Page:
With the opening of the Tokyo Olympics coming up next week, police officers dispatched from all over the country, who are in charge of traffic control in Tokyo, visited the area around the venue on the 12th and confirmed the procedure for guiding the vehicles of the people involved in the Games.



During the Tokyo Olympics and Paralympics, road congestion is expected around the venue, and about 650 police officers dispatched from all over the country, in addition to the Metropolitan Police Department, will be in charge of traffic control.

A preview of the area around the venue has been held since this month, and on the 12th, eight police officers from Wakayama Prefectural Police and Shimane Prefectural Police visited the intersection near Tokyo Big Sight in Koto Ward.



In addition to serving as a base for domestic and foreign media, this venue is located on a route connecting the Olympic Village and another competition venue, so many related vehicles are expected to pass through.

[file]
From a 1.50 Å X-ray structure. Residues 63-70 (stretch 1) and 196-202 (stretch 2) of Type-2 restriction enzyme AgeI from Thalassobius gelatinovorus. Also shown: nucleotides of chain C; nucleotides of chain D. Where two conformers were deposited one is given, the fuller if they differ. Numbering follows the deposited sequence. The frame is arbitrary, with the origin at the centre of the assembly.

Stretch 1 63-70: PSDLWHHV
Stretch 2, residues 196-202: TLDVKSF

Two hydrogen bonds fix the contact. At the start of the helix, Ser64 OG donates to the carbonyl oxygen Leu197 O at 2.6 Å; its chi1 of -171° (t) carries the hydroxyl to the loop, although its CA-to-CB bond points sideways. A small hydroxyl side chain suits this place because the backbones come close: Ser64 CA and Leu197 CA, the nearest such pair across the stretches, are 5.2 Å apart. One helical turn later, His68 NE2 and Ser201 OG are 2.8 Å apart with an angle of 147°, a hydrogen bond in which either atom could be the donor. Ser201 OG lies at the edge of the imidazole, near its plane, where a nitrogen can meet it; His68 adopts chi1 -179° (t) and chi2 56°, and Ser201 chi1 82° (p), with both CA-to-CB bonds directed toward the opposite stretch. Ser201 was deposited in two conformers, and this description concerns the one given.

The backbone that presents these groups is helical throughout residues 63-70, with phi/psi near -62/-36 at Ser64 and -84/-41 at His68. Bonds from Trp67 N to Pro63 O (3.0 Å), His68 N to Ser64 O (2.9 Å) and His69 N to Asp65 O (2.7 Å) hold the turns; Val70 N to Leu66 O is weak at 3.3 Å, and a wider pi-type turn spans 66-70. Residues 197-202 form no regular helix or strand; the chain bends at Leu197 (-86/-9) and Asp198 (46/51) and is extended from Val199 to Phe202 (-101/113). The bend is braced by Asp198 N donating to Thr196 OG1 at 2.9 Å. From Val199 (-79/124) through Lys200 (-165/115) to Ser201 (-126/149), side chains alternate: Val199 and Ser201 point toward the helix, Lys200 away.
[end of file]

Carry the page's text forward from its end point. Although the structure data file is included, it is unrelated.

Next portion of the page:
After receiving an explanation from the person in charge of the Metropolitan Police Department, the eight people were checking the procedure for guiding the vehicles of the people involved in the tournament while actually standing at the intersection and controlling the traffic.



Takashi Suriishi, police officer of the Wakayama Prefectural Police, said, "I realized that there is a lot of traffic. I want to prevent traffic accidents during the period and make an effort to make the tournament go smoothly."



Around the venues in Tokyo and Chiba prefectures, there will be a "dedicated lane" that prohibits traffic other than tournament-related vehicles and a "priority lane" that requires the course to be given to tournament-related vehicles. Operation begins.



In line with this, the Metropolitan Police Department and others have decided to start large-scale traffic regulation, and are calling for refraining from using cars in the city center during the period.

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